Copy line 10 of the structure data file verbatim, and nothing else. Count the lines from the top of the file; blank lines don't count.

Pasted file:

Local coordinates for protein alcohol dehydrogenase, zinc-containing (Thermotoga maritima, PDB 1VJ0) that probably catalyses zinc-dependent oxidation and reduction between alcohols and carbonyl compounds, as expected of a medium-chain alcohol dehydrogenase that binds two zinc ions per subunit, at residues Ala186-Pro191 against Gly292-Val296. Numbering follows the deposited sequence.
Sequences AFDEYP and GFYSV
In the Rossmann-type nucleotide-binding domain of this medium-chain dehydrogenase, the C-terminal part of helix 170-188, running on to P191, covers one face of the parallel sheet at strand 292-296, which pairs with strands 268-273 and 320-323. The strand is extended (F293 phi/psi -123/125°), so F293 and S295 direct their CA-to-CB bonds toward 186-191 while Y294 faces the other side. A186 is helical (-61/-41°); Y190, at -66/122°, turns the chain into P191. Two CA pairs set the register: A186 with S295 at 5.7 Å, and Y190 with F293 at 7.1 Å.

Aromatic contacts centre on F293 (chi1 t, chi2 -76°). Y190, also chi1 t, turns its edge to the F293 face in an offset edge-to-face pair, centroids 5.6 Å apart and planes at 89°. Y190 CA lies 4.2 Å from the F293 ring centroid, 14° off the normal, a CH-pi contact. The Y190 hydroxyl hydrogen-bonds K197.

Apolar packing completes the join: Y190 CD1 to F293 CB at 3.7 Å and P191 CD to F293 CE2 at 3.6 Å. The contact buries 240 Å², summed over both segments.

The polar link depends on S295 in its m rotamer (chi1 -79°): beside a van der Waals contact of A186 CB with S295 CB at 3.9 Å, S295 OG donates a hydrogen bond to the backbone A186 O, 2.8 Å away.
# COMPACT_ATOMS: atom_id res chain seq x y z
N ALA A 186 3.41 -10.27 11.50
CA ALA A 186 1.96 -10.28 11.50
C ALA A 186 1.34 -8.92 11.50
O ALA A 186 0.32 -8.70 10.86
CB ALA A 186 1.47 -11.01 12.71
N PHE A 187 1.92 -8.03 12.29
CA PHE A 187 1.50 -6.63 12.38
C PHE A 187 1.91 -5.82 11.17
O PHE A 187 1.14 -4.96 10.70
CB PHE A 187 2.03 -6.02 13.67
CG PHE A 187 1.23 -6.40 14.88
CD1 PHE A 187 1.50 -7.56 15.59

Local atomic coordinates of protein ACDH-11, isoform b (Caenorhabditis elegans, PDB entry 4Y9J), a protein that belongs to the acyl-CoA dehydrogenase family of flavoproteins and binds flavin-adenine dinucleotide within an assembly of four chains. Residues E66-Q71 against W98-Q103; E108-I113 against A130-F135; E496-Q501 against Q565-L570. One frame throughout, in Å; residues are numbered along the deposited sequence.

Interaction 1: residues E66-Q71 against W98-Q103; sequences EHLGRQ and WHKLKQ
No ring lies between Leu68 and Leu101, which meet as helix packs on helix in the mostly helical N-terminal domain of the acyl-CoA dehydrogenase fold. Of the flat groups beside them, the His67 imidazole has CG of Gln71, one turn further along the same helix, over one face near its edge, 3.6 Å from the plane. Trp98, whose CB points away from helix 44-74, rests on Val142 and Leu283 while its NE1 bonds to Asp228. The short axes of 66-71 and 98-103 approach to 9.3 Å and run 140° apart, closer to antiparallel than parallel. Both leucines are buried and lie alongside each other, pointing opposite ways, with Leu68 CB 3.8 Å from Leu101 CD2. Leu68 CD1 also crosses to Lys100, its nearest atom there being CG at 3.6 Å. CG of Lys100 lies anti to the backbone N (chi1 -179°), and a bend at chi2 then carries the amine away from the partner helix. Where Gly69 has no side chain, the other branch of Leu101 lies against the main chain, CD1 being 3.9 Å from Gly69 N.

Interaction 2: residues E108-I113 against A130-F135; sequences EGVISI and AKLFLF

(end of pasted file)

C ALA A 186 1.34 -8.92 11.50